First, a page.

California Launches Environmental Justice Unit to Protect Vulnerable Neighborhoods

In Richmond, CA, where the Chevron refinery is located, people of color are 70 percent of the population, according to the Bay Area Census. (Deborah Svoboda/KQED)

California is getting an Environmental Justice Bureau charged with looking into polluters who operate in low-income and minority neighborhoods.

A spokesman for state Attorney General Xavier Becerra says the new team will have four lawyers when it's fully staffed, and is funded from the department's existing budget. It's unclear, however, where the funds are being apportioned from.

“The harsh reality is that some communities in California – particularly low-income communities and communities of color – continue to bear the brunt of pollution from industrial development, poor land use decisions, transportation, and trade corridors,”  Becerra said in a statement. “Meeting the needs of these communities requires our focused attention.”

Pollution Follows Poverty

Studies show that hazardous industrial facilities tend to be located in minority neighborhoods. One long-term study that reviewed 30 years of demographic data found a "consistent pattern" of placing hazardous waste sites where poor people and people of color live.

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"Minorities and low-income communities are seen as the path of least resistance because they have fewer resources and political clout to oppose the siting of unwanted facilities," said the 2016 report, published by the University of Michigan and University of Montana.

Another long-term study, Toxic Waste and Race at Twenty, found more than half of all people in the U.S. who live within 1.86 miles of a hazardous waste facility are minorities, exposing neighborhoods dominated by people of color to higher rates of air pollution.

The new environmental justice unit will focus on cleaning up contaminated drinking water; reducing exposure to toxics in consumer products; and penalizing illegal discharges to air and water affecting low-income and minority neighborhoods. The office will continue to challenge federal decisions that could affect the health of vulnerable neighborhoods.

Among the issues the new unit is expected to look at includes a federal case concerning the storage of coal at the Port of Oakland.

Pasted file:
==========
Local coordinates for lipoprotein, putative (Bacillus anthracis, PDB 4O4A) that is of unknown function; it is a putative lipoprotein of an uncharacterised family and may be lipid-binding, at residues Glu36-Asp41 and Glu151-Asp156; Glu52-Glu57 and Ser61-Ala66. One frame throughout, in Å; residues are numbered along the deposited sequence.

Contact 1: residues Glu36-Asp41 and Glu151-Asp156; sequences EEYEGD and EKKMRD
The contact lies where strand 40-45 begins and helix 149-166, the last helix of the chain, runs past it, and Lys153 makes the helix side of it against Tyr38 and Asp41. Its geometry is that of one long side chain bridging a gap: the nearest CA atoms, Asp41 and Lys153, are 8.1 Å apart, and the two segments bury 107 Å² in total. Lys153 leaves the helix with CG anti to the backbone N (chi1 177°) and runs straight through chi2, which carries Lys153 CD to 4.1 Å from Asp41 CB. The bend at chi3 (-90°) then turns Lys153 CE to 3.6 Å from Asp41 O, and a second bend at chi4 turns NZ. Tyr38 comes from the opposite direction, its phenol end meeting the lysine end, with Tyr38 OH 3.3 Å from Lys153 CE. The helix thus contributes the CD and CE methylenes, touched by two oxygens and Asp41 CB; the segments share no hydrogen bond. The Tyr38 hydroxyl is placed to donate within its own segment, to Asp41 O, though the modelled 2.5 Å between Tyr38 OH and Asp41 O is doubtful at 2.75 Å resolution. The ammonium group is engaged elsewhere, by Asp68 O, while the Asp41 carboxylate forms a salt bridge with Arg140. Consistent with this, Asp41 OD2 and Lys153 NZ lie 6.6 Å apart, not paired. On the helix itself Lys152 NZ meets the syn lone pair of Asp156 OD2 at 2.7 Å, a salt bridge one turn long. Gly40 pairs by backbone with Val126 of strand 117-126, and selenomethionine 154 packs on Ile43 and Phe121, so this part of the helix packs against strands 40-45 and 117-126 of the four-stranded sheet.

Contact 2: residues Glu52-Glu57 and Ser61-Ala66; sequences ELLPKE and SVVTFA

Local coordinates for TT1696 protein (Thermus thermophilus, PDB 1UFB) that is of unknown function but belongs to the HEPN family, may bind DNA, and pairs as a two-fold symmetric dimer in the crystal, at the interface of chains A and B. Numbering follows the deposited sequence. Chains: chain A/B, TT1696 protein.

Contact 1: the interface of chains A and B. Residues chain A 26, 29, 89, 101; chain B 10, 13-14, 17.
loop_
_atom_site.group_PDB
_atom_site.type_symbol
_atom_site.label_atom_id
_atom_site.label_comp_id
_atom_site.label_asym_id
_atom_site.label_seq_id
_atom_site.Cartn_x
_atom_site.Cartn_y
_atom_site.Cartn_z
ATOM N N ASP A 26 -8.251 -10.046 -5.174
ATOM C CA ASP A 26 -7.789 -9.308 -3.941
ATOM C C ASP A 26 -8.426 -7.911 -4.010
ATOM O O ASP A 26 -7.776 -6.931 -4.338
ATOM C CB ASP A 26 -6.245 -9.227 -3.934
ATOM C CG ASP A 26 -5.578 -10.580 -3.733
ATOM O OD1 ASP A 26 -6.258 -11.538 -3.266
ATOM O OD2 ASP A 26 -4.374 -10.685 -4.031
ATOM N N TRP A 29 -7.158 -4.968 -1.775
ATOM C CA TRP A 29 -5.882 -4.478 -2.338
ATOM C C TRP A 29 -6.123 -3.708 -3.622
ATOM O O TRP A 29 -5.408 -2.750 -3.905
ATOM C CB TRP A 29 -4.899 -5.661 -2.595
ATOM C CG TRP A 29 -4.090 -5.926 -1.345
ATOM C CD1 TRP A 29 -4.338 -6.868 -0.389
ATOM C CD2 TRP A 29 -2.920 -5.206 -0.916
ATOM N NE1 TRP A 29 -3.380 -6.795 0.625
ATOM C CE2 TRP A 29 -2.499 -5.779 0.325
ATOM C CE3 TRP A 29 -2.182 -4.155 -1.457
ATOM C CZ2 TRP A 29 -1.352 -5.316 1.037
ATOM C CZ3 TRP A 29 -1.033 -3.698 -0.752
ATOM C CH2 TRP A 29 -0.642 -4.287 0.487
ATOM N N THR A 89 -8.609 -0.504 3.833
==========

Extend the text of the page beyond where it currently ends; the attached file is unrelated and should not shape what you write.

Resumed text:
A spokesman for Becerra's office said the state joined the suit by filing an amicus brief in support of Oakland's coal ordinance in order to "send a strong message that the time for taking advantage of communities of color is no more."

Becerra's new unit  has injected optimism among local activists.

"Far too many families in California suffer from both poverty and pollution -- in fact, they usually go hand in hand,” said Vien Truong, director of Oakland-based nonprofit Green For All. “Families across the state will breathe a sigh of relief with the promise of justice and accountability for polluters.”

bill introduced by Assemblyman Eduardo Garcia (D-Coachella) would establish an environmental justice fund for monies from penalties and court settlements, which can then be used for further investigations.

California vs. Trump

California has emerged as a prominent challenger to the Trump administration's efforts to restructure U.S. environmental policy.

“We’ve got the scientists, we’ve got the lawyers, and we’re ready to fight,” Governor Jerry Brown said during a speech to the American Geophysical Union last December.

Since Trump took office, Becerra has filed more than two dozen lawsuits against the Environmental Protection Agency, Department of Energy, Department of Interior, and others.  The lawsuits include challenges to federal decisions to repeal fracking regulations and suspend a 2015 rule that would have protected more California rivers under the Clean Water Act.

The Environmental Justice Bureau is part of a broader effort by Becerra to clamp down on  polluters in the state. According to his office, almost half of the 26 federal lawsuits he has filed so far have focused on children's access to clean air and drinking water.

The announcement of the unit comes just weeks after the U.S. Environmental Protection Agency eliminated a key Clinton-era measure that regulated air pollutants such as arsenic, mercury and lead.

“This is among the most dangerous actions that the Trump EPA has taken yet against public health,” John Walke, clean air director at the Natural Resources Defense Council (NRDC), said in a statement.

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A spokesperson for Becerra's office says positions in the new unit will be filled soon.

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